“It was in June and as hot as the planet ever gets. The rains had failed in this part of Rajasthan for the past thirteen years. I wanted to capture something of the mood of anticipation before the monsoon. As we drove down the road, we saw a dust storm grow, a typical event before the monsoon breaks. For miles it built into a huge frightening wall of dust, moving across the landscape like a tidal wave, eventually enveloping us like a thick fog. As it arrived the temperature dropped suddenly and the noise became deafening. Where we stopped, women and children worked on the road— something they are driven to do when the crops fail—now barely able to stand in the fierce wind, clustered together to shield themselves from the sand and dust. I tried to make pictures. The road workers didn’t even notice me. In the strange, dark-orange light and the howling wind, battered by sand and dust, they sang and prayed. Life and death seemed to hang in precarious balance.” (Steve McCurry quoted in ‘Go Behind the Lens with Steve McCurry’, Rubin Museum, 17 December 2015, http://rubinmuseum.org/blog/go-behind-the-lens-with-steve-mccurry)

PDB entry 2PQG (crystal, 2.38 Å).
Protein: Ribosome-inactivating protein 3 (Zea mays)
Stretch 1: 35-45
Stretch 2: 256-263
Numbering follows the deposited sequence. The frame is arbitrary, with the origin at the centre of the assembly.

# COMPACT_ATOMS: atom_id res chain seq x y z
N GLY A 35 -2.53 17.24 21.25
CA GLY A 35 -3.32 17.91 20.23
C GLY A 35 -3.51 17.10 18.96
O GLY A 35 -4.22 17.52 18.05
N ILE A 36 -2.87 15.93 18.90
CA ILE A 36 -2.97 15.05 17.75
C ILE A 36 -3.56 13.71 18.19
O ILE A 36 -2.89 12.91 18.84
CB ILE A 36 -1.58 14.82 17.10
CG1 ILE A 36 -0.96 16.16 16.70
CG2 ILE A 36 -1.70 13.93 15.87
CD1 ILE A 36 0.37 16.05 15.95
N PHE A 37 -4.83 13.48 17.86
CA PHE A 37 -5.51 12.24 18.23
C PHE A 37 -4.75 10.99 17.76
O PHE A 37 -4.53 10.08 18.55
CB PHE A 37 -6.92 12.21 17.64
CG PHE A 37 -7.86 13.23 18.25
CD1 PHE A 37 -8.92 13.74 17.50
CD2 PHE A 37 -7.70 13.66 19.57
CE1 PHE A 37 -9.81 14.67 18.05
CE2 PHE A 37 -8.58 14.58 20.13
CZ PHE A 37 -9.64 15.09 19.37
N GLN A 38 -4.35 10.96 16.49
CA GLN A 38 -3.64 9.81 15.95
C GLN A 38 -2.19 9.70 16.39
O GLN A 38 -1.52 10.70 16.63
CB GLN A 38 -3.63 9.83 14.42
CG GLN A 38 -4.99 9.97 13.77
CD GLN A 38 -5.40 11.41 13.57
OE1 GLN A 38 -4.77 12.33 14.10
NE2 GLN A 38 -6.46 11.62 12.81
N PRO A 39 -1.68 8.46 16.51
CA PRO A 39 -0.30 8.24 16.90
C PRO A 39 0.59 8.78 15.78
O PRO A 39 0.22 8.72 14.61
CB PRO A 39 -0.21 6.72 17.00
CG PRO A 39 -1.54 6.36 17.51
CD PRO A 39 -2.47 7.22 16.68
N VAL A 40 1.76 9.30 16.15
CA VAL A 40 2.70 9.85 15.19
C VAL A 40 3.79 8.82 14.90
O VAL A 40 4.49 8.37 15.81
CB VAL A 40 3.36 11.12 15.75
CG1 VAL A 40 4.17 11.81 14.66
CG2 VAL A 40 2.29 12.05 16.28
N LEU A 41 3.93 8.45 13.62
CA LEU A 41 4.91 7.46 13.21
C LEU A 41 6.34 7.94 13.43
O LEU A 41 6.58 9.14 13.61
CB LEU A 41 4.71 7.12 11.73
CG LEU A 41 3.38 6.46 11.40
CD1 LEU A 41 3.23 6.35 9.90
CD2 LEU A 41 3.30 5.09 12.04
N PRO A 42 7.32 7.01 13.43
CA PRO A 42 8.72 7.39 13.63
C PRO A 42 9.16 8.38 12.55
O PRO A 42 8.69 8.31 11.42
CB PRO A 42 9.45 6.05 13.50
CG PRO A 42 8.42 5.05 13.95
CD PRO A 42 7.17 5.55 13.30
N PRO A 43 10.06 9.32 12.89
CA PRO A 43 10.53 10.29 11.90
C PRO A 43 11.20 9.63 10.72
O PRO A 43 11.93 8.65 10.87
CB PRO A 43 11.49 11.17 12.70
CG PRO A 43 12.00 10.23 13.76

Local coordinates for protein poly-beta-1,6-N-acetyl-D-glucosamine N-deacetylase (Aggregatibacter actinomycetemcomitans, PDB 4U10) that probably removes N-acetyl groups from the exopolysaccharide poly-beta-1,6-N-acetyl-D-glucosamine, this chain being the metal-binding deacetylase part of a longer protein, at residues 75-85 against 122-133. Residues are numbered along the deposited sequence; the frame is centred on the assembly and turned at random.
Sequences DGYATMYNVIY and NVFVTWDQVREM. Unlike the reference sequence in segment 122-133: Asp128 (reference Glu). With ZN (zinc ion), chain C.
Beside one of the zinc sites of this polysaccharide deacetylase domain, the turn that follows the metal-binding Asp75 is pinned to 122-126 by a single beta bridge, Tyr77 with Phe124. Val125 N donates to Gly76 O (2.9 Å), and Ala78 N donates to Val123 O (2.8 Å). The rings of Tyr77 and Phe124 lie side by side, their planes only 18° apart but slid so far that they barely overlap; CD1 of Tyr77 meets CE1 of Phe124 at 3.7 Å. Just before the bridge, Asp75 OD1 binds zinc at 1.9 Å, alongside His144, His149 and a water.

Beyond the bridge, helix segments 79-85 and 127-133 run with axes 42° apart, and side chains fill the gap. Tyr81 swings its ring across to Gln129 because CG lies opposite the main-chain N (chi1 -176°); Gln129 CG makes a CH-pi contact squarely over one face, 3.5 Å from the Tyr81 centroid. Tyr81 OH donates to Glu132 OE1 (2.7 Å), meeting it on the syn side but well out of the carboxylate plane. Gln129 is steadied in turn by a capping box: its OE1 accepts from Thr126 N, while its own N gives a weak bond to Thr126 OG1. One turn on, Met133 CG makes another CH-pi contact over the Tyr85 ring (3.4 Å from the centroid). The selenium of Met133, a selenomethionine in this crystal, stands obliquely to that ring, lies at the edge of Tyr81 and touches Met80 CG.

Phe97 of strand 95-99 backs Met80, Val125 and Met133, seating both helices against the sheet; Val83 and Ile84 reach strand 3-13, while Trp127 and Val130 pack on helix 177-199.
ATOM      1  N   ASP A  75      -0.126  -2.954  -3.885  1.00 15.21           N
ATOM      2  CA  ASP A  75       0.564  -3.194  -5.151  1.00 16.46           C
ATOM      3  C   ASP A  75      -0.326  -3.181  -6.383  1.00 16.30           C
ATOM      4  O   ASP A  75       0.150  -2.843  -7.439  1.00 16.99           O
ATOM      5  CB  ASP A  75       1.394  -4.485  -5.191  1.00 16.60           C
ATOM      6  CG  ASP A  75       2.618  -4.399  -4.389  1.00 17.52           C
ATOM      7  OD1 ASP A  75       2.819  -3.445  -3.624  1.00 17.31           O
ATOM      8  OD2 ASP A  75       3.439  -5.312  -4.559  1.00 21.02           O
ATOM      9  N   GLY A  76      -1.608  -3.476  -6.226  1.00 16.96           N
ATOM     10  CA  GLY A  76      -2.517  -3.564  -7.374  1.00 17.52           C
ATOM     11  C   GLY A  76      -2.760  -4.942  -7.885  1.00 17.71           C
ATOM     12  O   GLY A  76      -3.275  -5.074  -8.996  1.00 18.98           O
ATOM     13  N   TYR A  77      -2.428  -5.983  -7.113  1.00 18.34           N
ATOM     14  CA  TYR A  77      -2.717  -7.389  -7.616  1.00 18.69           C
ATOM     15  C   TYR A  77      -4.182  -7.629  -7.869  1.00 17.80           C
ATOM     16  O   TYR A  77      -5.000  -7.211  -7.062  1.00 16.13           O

This photograph was captured during McCurry’s 1983 photographic venture in India for National Geographic. On a taxi journey between Jodhpur and Jaisalmer, the photographer witnessed a group of women become engulfed in a wall of dust. Struck by the instinctive way in which the women huddled together and protected one another amidst the deafening sand storm, McCurry sought to capture the moving scene. In the current work, the haze of the dust is dramatically contrasted with the crisp and vibrant reds of the women’s saris. The dark trees and indistinct horizon line lend the photograph a haunting quality.